Obama will also set some new clean energy targets, such as instructing the Interior Department to permit 10 gigawatts of renewable power on public lands by 2020 and pushing for negotiations at the World Trade Organization aimed at eliminating tariffs on the trade in environmental goods such as clean-energy technologies.

The agenda has drawn plaudits from environmentalists, who have been pressing the administration for months to take bolder action on global warming in the face of congressional opposition.

“Not only is this by far the most comprehensive and ambitious administrative plan proposed by any president, it’s also common sense and very popular with the public,” said Gene Karpinski, president of the League of Conservation Voters, an advocacy group.

Senate Minority Leader Mitch McConnell’s (R-Ky.) spokesman Don Stewart questioned that assessment, asking in an e-mail why Obama did not press this issue harder before the 2012 election. “In what amounts to a national energy tax, the president will pivot away from jobs ? the No. 1 issue for constituents,” Stewart wrote.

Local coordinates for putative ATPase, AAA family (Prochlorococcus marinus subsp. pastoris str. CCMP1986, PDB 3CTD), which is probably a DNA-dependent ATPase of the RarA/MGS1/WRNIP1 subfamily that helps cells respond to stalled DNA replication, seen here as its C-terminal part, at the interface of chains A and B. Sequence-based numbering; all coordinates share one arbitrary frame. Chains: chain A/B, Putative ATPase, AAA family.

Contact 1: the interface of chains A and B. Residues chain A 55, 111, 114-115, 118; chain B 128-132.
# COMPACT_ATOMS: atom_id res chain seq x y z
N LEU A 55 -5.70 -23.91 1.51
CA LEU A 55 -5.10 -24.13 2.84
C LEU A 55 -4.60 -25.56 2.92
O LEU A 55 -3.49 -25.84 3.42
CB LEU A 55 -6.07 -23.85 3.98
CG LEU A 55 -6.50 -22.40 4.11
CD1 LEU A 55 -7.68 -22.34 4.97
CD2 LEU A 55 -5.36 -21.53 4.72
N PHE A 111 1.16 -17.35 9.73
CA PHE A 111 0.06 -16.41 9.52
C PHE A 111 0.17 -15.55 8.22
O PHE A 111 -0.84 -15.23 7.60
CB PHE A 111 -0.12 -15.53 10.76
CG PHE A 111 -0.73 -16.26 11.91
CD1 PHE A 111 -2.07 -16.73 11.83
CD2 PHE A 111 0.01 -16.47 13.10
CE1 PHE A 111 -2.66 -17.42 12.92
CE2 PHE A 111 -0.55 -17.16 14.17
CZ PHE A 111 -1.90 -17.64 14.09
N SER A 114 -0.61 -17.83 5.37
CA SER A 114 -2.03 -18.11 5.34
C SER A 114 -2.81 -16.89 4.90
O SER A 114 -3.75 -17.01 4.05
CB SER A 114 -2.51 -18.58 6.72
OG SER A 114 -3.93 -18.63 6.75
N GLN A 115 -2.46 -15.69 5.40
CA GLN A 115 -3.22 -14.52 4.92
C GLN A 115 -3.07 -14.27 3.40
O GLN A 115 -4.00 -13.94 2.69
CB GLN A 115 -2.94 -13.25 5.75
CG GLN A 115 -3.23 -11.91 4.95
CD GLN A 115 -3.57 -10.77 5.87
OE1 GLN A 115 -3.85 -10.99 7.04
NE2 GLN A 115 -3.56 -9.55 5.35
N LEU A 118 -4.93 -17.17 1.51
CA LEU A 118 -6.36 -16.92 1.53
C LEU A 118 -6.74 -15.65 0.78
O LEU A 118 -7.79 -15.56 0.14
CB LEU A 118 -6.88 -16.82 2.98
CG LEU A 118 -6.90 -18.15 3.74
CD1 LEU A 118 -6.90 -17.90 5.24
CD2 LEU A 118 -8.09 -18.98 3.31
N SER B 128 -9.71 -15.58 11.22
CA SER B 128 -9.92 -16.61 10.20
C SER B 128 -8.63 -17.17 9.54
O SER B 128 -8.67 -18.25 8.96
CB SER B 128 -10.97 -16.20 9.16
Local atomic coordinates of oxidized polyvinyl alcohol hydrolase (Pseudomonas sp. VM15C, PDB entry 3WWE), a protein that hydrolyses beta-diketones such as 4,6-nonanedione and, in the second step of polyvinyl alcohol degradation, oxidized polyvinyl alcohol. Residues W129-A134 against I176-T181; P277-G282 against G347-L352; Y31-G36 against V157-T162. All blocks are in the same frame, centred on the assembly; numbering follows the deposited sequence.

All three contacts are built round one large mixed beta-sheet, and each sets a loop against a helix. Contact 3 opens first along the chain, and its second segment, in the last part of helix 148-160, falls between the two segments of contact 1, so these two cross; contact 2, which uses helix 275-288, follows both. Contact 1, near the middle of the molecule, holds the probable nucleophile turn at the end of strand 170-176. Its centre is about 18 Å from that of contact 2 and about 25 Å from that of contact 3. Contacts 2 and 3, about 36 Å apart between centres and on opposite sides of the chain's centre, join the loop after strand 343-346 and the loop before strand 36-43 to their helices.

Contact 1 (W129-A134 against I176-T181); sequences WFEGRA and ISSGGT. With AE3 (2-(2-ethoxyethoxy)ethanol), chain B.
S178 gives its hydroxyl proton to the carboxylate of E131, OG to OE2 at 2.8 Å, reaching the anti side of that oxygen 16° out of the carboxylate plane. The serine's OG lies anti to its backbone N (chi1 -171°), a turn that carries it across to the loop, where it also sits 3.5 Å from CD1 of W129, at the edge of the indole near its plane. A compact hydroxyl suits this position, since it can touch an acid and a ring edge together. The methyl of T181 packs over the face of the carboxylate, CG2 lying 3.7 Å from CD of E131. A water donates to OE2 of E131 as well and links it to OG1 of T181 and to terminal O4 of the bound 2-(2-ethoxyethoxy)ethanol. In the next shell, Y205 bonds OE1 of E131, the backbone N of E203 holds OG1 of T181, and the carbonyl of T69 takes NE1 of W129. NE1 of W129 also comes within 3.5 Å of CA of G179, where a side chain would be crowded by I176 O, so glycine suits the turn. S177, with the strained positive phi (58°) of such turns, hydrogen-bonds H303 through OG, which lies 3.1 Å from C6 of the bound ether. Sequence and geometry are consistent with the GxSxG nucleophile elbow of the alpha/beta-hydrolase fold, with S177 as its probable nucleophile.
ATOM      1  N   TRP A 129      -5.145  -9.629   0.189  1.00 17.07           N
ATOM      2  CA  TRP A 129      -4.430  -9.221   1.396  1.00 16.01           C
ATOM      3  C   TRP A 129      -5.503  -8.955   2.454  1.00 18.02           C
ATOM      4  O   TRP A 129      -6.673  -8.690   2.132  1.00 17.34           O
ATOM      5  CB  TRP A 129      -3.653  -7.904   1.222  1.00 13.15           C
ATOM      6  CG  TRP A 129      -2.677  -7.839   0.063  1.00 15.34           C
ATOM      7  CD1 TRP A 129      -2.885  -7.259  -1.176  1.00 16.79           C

Both Republicans and some business leaders say they are concerned the proposals will jeopardize access to cheap fossil fuel energy that has helped keep America competitive with manufacturers overseas. Shares of U.S. coal mining companies slid sharply Monday, in part over concern of how the president’s plan would affect their future viability.

Robert M. “Mike” Duncan, president of the American Coalition for Clean Coal Electricity, an industry group, said if the administration imposes impractical standards on coal companies, “taking America’s most significant source of electricity offline would have disastrous consequences for our nation’s economy.”